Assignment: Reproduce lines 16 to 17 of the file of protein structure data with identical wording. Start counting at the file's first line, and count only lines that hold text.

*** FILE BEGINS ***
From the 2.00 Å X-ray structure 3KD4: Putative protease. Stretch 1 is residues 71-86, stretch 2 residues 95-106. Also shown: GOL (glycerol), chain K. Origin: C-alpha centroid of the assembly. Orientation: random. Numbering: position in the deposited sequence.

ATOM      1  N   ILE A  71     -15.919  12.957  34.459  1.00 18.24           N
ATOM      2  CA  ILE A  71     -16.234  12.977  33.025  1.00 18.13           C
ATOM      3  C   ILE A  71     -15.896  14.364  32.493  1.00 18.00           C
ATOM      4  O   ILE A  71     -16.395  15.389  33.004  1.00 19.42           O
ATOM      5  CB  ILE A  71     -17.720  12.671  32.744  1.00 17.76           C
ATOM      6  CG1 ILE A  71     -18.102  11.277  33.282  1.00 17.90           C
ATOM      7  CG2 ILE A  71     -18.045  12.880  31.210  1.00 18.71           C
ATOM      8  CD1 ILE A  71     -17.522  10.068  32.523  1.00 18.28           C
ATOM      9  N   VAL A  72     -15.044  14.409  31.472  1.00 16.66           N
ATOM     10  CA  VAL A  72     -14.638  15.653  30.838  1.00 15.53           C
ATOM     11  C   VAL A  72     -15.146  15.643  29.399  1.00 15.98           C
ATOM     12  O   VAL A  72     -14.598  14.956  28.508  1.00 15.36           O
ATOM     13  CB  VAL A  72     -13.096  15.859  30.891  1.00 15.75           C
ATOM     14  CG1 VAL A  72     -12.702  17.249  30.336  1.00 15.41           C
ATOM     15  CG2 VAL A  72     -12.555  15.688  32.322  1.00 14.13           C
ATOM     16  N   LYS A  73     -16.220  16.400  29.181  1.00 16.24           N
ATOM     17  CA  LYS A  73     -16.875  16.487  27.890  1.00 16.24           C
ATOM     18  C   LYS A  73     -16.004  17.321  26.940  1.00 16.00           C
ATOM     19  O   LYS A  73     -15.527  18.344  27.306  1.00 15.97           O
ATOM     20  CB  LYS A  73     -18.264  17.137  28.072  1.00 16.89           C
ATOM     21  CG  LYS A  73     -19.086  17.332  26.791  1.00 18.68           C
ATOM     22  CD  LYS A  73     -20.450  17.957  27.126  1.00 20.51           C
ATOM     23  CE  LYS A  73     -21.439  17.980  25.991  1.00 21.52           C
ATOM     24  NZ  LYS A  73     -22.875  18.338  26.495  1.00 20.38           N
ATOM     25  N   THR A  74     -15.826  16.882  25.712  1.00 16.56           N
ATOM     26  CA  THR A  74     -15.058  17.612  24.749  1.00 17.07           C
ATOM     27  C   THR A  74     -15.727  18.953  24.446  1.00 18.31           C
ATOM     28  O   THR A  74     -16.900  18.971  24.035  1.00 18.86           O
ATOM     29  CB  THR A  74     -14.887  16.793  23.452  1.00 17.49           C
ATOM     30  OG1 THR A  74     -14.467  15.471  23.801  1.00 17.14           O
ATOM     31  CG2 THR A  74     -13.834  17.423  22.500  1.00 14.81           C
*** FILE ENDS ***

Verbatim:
ATOM     15  CG2 VAL A  72     -12.555  15.688  32.322  1.00 14.13           C
ATOM     16  N   LYS A  73     -16.220  16.400  29.181  1.00 16.24           N